As much as I'd like to bring her home, I probably won't. According to Mr. Internet, she commands at least $900 and probably quite a bit more. That's enough Federal Reserve Cartoons to gas up the more dependable truck for more than 4,000 miles of adventuring.
Guns draw my attention on three levels. (1) Users, the pieces I expect to shoot --ho-hummers up to some reasonably classic stuff. (cf: 1911A1, for instance) Some of them will help protect me from currency devaluation, but that's not why they're in the vault. (2) Nostalgia, those few guns I grew up with or which otherwise resonate with something strictly personal. (3) Investments, strictly a shield against the money printers.
The K22 -- especially in that barrel length -- is Category 3. You don't cram a near-mint relic into a canvas Uncle Mike and go bashing up and down the ravines. Every scratch brings a grimace. One day of hard field use can turn a thousand-dollar beauty into a 500-dollar thing.
So the Smith-In-The-Safe makes investment sense only in a narrow scenario. The inevitable big devaluation happens earlier than I think it will, bringing on TEOTWAWKI but leaving enough social order intact to support an economy above the subsistence level; leaving, in other words, a a serious market for the utilitarian tool graced with beauty.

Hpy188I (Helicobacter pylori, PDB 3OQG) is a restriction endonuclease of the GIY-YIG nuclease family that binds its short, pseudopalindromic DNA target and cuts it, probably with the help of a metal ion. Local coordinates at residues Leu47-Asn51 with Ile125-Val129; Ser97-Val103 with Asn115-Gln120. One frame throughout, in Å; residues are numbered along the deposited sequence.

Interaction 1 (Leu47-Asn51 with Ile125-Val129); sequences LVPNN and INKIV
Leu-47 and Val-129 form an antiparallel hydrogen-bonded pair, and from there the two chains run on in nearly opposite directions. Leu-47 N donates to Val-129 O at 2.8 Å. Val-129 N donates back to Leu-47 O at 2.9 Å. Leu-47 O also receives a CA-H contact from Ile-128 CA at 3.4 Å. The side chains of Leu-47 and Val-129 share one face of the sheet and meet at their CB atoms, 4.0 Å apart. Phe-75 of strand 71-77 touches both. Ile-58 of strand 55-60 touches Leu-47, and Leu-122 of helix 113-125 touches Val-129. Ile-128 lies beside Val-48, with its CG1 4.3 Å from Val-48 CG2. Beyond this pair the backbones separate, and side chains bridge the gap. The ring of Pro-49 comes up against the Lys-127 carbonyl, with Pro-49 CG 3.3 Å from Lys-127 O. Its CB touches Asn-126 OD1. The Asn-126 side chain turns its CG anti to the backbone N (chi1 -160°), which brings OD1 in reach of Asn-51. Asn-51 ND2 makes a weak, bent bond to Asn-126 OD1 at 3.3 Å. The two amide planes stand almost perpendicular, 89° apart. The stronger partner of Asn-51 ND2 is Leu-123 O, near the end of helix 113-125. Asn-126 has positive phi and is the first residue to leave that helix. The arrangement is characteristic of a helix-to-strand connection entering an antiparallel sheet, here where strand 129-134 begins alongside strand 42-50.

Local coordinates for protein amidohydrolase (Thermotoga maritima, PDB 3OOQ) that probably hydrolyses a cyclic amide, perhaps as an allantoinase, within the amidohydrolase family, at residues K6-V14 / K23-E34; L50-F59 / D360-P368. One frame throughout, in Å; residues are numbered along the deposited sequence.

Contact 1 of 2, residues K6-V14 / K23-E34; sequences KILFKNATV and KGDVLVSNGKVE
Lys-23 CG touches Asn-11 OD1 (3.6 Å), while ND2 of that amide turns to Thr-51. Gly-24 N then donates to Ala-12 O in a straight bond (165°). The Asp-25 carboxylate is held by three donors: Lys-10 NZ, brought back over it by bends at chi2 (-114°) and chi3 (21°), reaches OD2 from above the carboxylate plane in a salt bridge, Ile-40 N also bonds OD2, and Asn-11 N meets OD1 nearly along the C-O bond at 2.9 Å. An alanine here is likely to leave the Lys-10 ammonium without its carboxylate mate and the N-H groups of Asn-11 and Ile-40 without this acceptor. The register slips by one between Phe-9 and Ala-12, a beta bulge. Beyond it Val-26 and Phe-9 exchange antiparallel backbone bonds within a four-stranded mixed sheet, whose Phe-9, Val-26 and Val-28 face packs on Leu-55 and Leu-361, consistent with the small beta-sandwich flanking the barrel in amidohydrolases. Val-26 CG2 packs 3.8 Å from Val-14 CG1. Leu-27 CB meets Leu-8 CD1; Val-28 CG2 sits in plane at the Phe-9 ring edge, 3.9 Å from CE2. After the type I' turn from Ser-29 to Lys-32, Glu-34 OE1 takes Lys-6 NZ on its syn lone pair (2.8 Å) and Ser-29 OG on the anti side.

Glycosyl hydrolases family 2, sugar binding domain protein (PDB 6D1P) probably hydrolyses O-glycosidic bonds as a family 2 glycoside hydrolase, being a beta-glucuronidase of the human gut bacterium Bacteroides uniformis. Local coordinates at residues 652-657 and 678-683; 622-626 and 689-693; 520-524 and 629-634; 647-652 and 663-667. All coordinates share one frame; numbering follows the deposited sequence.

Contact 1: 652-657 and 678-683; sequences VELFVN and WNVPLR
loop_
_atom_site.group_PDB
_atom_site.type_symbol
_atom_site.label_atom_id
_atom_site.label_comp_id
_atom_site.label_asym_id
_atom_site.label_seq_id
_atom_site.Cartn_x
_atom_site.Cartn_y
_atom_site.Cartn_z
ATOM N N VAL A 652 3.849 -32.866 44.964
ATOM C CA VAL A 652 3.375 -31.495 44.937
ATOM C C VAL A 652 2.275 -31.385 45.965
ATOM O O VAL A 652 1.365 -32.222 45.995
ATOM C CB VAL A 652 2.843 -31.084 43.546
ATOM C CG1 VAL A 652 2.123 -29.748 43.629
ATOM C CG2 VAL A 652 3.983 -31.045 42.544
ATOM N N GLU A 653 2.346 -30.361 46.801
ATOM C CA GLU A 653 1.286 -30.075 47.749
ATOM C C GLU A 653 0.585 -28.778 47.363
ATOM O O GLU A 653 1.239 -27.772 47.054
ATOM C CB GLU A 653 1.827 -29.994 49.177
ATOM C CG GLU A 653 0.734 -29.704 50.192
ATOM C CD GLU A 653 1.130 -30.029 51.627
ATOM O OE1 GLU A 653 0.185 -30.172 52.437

Your objection is noted. But a classic like this will increase in value right along with the inflation we experience every day as the methed-up Bernanke elves crank the presses.
Which may be true, but it ignores the reality of liquidity. Recouping the full value of a "collectible" is neither quick nor easy. See any episode about Rick the Pawnbroker.
Well of course I'm trying to talk myself out of even going to this auction, Bunkie. But what the Hell. I have nothing else on that day's social calendar. Maybe the crowd will be asleep. If I get lucky, or stupid, I'll let you know. :)